For the first time since his death 136 years ago a comprehensive study of scientific evidence has revealed the secrets of Ned Kelly, uncovering the truth of his burial, post-mortem and what became of his skull.
The infamous story of this iconic outlaw has been debated and discussed for over a century, yet some mysteries still remain about Ned Kelly and the Kelly Gang. Now, a comprehensive book from CSIRO Publishing, Ned Kelly: Under the Microscope, will provide definitive answers to the mysteries of Ned Kelly’s life and death, using science.
Editor of Ned Kelly: Under the Microscope, Craig Cormick, gathered contributions from over 30 experts to guide readers through historical documents as well as complex science, addressing many of the myths that have arisen around this Australian folk hero.
“His remains have revealed many answers to long-held debates about him, including where he was buried, whether a post-mortem was conducted on him, and what became of his skull,” Mr Cormick said.
“The book explores the science undertaken by researchers at the Victorian Institute of Forensic Medicine, including identifying skeletal remains, analysing DNA samples from Ned Kelly’s blood-soaked possessions and physically matching injuries on bones to known bullet wounds that Ned Kelly sustained.”
With chapters on anthropology, DNA studies, metallurgical analysis of the gang’s armour, and archaeological digs at Pentridge Prison and Glenrowan, Ned Kelly: Under the Microscope addresses a wide range of scientific research relating to Ned Kelly and his gang, and what it has revealed.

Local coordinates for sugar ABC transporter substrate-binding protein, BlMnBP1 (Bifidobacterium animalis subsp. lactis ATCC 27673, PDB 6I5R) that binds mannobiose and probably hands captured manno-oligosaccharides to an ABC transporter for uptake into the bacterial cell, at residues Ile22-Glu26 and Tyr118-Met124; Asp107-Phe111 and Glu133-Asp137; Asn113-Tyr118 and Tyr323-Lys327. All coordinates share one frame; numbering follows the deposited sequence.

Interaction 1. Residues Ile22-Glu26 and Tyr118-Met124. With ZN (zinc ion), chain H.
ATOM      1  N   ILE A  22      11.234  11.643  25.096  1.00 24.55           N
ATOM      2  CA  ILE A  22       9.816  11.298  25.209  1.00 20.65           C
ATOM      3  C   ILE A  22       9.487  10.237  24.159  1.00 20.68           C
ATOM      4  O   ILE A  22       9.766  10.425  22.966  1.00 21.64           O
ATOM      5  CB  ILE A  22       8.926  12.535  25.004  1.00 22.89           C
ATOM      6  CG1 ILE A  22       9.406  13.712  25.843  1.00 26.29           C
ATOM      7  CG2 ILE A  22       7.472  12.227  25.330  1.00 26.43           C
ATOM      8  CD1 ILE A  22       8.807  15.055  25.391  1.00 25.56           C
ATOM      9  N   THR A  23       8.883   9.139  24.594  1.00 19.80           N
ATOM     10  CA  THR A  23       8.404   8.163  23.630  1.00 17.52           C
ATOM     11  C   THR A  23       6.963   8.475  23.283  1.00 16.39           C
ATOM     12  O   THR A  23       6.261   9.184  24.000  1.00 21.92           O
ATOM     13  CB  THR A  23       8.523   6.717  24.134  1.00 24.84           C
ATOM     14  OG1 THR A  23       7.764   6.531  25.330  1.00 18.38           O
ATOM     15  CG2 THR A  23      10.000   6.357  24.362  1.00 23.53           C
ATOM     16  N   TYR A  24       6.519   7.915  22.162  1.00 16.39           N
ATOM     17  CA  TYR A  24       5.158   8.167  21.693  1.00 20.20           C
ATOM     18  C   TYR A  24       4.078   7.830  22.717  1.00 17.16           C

What happened to Ned’s head?
Ned Kelly was hanged at Old Melbourne Gaol on 11 November 1880, and his body buried in a grave there. Many stories emerged of his skull being separated and used as a paperweight or trophy, but it was eventually put on display at the museum of the Old Melbourne Gaol, until it was stolen in 1978.
Has Ned’s skull been found?
Ned’s skull was eventually returned by a Western Australian farmer, Thomas Baxter, in 2009. This skull, which became known as the ‘Baxter Skull’ was the same one that had been on display at the Old Melbourne Gaol for many, many years. The skull was certainly very similar in shape to Ned’s (based on craniofacial superimposition of his death mask), but was shown by DNA examination not to be his. Ned Kelly’s skull has never been found.
So whose skull was it?
Circumstantial evidence pointed to the skull belonging to multiple murderer Frederick Deeming. But the only way to know for sure was to put forth a rare and complicated request to exhume the remains of Deeming’s brother, Thomas Bailey, to obtain a DNA sample. After due process it was discovered that the skull does not belong to Frederick Deeming. It does not belong to Ned Kelly. And so the mystery continues.